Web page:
In Israel many people felt that the horror of the Holocaust should be remembered on its own, and a special day should be dedicated to the Shoah's victims' memory.   "For the Holocaust survivors there was only one day worthy of being a memorial anniversary for the Holocaust--April 19, the beginning day of the Warsaw ghetto revolt the greatest revolt of them all, the uprisings that had held the Nazis at bay for a longer period than the great French army"  (I. Greenberg). That is how the 27 of Nissan was chosen to commemorate Yom haShoah. Yom HaShoah was inaugurated in 1953, by a law signed by the Prime Minister of Israel David ben Gurion.

Since then, and in practical terms, there are two days in which we mourn for the Holocaust: Yom haShoah, the official day, and'asara beTebet, in which people say the Kaddish haKelaly to remember the victims of the Nazi genocide. 

Thursday, December 12, 2013

The Tenth of Tebet and ezra haSofer

This coming Friday, December 13th we will observe the Tenth of Tebet, a fast day which remind us of three tragic events.  The main event we remember on this day is the onset of the siege of Jerusalem by Nebuhadnezzar, the King of Babylonia.  But there are two other events that we also recall on this fast day. The translation of the Tora to Greek (which occurred on the 8th of Tebet,  see this) and the death of Ezra haSofer (9th of Tebet).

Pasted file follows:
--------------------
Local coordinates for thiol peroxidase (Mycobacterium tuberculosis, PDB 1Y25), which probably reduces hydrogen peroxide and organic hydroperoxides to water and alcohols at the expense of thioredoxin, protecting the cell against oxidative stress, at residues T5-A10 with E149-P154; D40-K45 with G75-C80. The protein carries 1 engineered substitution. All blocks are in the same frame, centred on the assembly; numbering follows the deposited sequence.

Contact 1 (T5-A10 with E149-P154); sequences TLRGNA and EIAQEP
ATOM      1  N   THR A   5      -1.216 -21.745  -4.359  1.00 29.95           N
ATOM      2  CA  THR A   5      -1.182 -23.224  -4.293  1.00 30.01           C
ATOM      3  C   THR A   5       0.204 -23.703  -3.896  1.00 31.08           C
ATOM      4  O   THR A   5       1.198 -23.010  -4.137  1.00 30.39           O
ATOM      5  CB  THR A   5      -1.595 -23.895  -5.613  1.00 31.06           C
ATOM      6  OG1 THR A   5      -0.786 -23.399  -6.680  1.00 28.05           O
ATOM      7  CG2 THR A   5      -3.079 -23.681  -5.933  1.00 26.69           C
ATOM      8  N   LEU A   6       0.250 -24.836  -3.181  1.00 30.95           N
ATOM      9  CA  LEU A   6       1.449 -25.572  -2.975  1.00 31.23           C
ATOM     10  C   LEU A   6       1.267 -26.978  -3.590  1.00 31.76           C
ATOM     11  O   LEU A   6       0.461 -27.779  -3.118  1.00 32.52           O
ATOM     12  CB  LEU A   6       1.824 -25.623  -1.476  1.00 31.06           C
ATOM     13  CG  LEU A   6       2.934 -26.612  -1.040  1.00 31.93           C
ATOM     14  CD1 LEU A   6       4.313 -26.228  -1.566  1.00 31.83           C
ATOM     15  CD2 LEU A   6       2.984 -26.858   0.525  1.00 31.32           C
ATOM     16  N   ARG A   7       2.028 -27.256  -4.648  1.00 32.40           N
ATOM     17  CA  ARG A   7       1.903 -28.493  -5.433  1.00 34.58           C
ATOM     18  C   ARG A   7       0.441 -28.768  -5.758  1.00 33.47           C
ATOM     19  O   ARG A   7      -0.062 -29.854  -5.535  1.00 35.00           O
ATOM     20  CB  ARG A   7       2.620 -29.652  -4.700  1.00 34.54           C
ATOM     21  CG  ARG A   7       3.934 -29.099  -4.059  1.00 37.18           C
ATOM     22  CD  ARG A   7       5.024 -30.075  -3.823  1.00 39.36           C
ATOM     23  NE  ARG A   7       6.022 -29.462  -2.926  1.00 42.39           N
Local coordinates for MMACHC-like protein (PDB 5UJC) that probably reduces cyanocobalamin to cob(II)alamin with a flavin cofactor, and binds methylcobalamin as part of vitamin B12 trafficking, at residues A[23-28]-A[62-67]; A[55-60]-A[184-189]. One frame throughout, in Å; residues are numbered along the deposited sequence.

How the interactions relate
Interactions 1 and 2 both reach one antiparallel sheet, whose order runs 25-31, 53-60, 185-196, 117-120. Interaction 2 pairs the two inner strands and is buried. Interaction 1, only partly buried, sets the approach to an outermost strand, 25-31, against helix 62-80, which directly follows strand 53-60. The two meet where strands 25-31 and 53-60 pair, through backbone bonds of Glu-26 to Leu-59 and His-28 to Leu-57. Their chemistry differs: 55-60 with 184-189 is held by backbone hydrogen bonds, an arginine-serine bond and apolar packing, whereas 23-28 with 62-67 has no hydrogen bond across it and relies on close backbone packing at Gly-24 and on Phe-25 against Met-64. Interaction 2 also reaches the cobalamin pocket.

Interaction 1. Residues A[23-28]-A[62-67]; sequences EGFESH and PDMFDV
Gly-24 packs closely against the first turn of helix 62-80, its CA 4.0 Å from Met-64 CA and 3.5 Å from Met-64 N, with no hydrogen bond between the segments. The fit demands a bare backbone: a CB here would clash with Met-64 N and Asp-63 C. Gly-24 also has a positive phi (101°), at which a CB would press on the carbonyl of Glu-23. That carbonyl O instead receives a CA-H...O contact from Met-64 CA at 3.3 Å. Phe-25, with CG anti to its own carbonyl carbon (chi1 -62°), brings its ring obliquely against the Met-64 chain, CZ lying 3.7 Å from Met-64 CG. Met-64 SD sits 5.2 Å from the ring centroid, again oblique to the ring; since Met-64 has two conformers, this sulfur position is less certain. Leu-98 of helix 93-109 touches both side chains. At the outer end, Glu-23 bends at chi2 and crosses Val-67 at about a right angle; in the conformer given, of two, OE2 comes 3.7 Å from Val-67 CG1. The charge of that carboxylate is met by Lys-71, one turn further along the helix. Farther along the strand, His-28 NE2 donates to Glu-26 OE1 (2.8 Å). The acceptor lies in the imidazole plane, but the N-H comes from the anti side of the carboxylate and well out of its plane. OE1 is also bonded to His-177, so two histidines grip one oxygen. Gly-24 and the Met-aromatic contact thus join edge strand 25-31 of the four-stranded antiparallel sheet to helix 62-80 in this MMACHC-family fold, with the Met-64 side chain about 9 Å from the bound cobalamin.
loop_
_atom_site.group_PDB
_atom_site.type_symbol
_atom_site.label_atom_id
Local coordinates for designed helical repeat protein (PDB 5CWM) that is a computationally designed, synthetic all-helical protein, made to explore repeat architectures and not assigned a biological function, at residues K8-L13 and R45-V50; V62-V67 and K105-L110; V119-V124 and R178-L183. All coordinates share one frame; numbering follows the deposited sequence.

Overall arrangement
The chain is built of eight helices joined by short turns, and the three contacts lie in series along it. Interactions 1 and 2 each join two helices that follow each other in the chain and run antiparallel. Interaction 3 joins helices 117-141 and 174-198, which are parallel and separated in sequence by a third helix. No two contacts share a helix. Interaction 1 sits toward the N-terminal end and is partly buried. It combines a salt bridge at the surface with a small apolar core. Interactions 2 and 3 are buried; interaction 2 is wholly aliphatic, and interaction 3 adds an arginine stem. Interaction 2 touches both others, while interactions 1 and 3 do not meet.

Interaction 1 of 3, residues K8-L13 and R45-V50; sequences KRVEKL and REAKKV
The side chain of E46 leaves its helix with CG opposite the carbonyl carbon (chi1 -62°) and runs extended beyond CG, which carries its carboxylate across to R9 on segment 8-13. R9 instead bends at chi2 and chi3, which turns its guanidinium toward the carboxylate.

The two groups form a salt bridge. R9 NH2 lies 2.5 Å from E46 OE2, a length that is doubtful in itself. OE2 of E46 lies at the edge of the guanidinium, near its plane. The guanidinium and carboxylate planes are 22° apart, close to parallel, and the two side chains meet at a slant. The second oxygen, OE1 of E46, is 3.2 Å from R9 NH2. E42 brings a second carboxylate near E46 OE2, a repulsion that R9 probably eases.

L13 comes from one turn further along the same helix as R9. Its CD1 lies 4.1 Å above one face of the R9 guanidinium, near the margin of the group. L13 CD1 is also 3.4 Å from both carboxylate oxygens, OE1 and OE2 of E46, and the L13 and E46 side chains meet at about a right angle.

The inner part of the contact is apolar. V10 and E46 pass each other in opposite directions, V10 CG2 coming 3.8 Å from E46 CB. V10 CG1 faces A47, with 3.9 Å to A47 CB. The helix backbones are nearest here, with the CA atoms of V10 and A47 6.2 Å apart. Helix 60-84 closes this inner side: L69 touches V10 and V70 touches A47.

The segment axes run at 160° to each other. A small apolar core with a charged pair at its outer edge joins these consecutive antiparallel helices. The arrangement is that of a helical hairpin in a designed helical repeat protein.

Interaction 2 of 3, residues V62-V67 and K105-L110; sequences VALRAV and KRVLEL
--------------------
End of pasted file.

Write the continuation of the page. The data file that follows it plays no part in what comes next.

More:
Seventy years after the destruction of the Bet haMiqdash, approximately the year 516 BCE, the Jews were allowed to come back to Erets Israel by the Persian Emperor Cyrus. Roughly forty thousand Jews were led back to Israel by Zerubabel and years later  by Nehemia and Ezra the Scribe. 

Ezra had the tremendous responsibility of reeducating the Jews who, after two or three generations in exile without Jewish institutions (schools or synagogues) and living, and in many cases marrying, with the local population.  Most Jews had forgotten the Tora and its laws, and adopted many customs and values from the surrounding Babylonian culture. Ezra established  the Anshe Keneset haGedola, the first Jewish Parliament, composed of 120 scholars and prophets.  With the court that he presided, Ezra issued many new rulings to reclaim and revive Jewish values and reeducate the Jewish people.  He increased the days of public reading of the Tora,  composed the text of the Amida (main prayer), adapted the names of the Hebrew months and the fonts of the Tora-text, etc.  Ezra also had to make very tough decisions, like excluding the Samaritans, a semi-pagan mixed population living in Israel from the times of the destruction of the Bet haMiqdash, who reclaimed to be considered as Jews. Thanks to his wisdom and courage the Jewish people was able to survive and reestablish again in Israel as the Nation of God.  Ezra was also considered by the Rabbis as the historical link between the written Tora and the oral Tora, which was forgotten in the long Babylonian captivity and retrieved by Ezra the Scribe. Together with Nehemia, they also concluded the building of the second Bet haMiqdash and the protective wall around the city. Ezra died on a 9th of Tebet. He was regarded by our Rabbis as second to Moshe Rabbenu.

about the